Reinforcement-learning-assisted quantum optimization

Wauters M.M., Panizon E., Mbeng G.B., We propose a reinforcement learning (RL) scheme for feedback quantum control within the quantum approximate optimization algorithm (QAOA). We reformulate the QAOA variational minimization as a learning task, where an RL agent chooses the control parameters for the unitaries, given partial information on the system. Such an RL scheme finds a policy converging to the optimal adiabatic solution of the quantum Ising chain that can also be successfully transferred between systems with different sizes, even in the presence of disorder. This allows for immediate experimental verification of our proposal on more complicated models: The RL agent is trained on a small control system, simulated on classical hardware, and then tested on a larger physical sample.

Ground-State Properties of the Hydrogen Chain: Dimerization, Insulator-to-Metal Transition, and Magnetic Phases

Motta M., Genovese C., Ma F., Cui Z.H., Sawaya R., Chan G.K.L., Chepiga N., Helms P., Jiménez-Hoyos C., Millis A.J., Ray U., Ronca E., Shi H., Accurate and predictive computations of the quantum-mechanical behavior of many interacting electrons in realistic atomic environments are critical for the theoretical design of materials with desired properties, and they require solving the grand-challenge problem of the many-electron Schrödinger equation. An infinite chain of equispaced hydrogen atoms is perhaps the simplest realistic model for a bulk material, embodying several central themes of modern condensed-matter physics and chemistry while retaining a connection to the paradigmatic Hubbard model. Here, we report a combined application of cutting-edge computational methods to determine the properties of the hydrogen chain in its quantum-mechanical ground state. Varying the separation between the nuclei leads to a rich phase diagram, including a Mott phase with quasi-long-range antiferromagnetic order, electron density dimerization with power-law correlations, an insulator-to-metal transition, and an intricate set of intertwined magnetic orders.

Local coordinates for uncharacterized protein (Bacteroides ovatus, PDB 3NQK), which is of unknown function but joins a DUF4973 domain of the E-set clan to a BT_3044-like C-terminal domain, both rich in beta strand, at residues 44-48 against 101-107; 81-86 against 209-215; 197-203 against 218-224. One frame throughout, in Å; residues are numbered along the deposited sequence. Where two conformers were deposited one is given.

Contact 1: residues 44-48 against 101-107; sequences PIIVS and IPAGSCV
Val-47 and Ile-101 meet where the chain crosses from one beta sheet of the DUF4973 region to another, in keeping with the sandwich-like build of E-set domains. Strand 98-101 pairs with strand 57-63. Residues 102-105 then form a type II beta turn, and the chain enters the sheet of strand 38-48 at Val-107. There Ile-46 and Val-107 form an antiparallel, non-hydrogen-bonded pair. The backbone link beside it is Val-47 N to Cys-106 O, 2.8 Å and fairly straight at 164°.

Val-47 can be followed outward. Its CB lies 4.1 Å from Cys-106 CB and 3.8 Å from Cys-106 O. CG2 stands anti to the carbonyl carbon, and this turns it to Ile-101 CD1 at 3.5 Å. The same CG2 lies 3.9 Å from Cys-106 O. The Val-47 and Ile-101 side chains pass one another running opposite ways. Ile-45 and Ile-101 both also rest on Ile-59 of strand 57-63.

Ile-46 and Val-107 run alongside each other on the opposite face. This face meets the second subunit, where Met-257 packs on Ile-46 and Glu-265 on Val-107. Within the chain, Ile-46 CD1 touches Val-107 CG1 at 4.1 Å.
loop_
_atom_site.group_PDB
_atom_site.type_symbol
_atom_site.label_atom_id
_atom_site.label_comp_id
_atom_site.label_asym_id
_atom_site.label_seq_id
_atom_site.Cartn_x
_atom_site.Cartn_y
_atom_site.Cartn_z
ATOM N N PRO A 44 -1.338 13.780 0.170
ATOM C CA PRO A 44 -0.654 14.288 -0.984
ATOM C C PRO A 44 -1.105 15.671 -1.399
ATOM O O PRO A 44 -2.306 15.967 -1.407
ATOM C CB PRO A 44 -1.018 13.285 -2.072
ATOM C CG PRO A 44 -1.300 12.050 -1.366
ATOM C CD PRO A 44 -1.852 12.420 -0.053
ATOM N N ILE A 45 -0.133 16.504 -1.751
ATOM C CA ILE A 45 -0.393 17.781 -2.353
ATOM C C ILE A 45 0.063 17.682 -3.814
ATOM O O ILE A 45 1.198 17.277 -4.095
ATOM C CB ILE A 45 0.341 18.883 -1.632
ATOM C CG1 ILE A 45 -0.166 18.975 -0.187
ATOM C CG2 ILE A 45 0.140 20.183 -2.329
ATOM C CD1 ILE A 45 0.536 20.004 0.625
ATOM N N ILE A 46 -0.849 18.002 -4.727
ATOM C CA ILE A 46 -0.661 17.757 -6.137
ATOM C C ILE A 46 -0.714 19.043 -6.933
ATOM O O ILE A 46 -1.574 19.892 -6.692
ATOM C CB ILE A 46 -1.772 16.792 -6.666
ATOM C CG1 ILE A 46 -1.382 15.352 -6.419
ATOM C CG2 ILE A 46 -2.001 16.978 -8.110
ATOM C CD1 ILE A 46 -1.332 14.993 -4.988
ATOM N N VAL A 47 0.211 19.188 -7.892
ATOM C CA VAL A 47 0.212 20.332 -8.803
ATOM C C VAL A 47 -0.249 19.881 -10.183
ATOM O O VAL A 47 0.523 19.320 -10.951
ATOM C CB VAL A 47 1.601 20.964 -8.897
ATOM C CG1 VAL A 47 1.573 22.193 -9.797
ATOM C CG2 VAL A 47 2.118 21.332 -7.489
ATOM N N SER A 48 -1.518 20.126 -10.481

Narrowing the Parameter Space of Collapse Models with Ultracold Layered Force Sensors

Vinante A., Carlesso M., Despite the unquestionable empirical success of quantum theory, witnessed by the recent uprising of quantum technologies, the debate on how to reconcile the theory with the macroscopic classical world is still open. Spontaneous collapse models are one of the few testable solutions so far proposed. In particular, the continuous spontaneous localization (CSL) model has become subject of intense experimental research. Experiments looking for the universal force noise predicted by CSL in ultrasensitive mechanical resonators have recently set the strongest unambiguous bounds on CSL. Further improving these experiments by direct reduction of mechanical noise is technically challenging. Here, we implement a recently proposed alternative strategy that aims at enhancing the CSL noise by exploiting a multilayer test mass attached on a high quality factor microcantilever. The test mass is specifically designed to enhance the effect of CSL noise at the characteristic length rc=10-7 m. The measurements are in good agreement with pure thermal motion for temperatures down to 100 mK. From the absence of excess noise, we infer a new bound on the collapse rate at the characteristic length rc=10-7 m, which improves over previous mechanical experiments by more than 1 order of magnitude. Our results explicitly challenge a well-motivated region of the CSL parameter space proposed by Adler.

Prethermalization and thermalization in entanglement dynamics